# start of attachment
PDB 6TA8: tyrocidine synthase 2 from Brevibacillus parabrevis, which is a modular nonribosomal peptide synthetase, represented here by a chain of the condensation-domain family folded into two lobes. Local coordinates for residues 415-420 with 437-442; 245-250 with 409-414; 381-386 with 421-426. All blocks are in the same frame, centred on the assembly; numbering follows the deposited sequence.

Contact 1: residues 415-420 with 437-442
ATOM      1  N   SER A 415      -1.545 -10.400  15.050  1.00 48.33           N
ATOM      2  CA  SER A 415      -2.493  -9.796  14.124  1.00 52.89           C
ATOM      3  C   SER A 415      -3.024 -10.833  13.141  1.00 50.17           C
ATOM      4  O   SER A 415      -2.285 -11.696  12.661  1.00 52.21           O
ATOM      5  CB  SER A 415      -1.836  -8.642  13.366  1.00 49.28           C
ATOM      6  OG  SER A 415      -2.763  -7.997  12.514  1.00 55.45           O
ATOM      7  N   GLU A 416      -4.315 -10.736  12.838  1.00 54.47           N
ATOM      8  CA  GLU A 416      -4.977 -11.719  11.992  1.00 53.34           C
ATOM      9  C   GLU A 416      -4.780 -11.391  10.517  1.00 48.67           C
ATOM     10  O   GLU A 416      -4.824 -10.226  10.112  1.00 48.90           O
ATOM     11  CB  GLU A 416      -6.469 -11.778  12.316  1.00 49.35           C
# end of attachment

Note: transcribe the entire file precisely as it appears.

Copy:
PDB 6TA8: tyrocidine synthase 2 from Brevibacillus parabrevis, which is a modular nonribosomal peptide synthetase, represented here by a chain of the condensation-domain family folded into two lobes. Local coordinates for residues 415-420 with 437-442; 245-250 with 409-414; 381-386 with 421-426. All blocks are in the same frame, centred on the assembly; numbering follows the deposited sequence.

Contact 1: residues 415-420 with 437-442
ATOM      1  N   SER A 415      -1.545 -10.400  15.050  1.00 48.33           N
ATOM      2  CA  SER A 415      -2.493  -9.796  14.124  1.00 52.89           C
ATOM      3  C   SER A 415      -3.024 -10.833  13.141  1.00 50.17           C
ATOM      4  O   SER A 415      -2.285 -11.696  12.661  1.00 52.21           O
ATOM      5  CB  SER A 415      -1.836  -8.642  13.366  1.00 49.28           C
ATOM      6  OG  SER A 415      -2.763  -7.997  12.514  1.00 55.45           O
ATOM      7  N   GLU A 416      -4.315 -10.736  12.838  1.00 54.47           N
ATOM      8  CA  GLU A 416      -4.977 -11.719  11.992  1.00 53.34           C
ATOM      9  C   GLU A 416      -4.780 -11.391  10.517  1.00 48.67           C
ATOM     10  O   GLU A 416      -4.824 -10.226  10.112  1.00 48.90           O
ATOM     11  CB  GLU A 416      -6.469 -11.778  12.316  1.00 49.35           C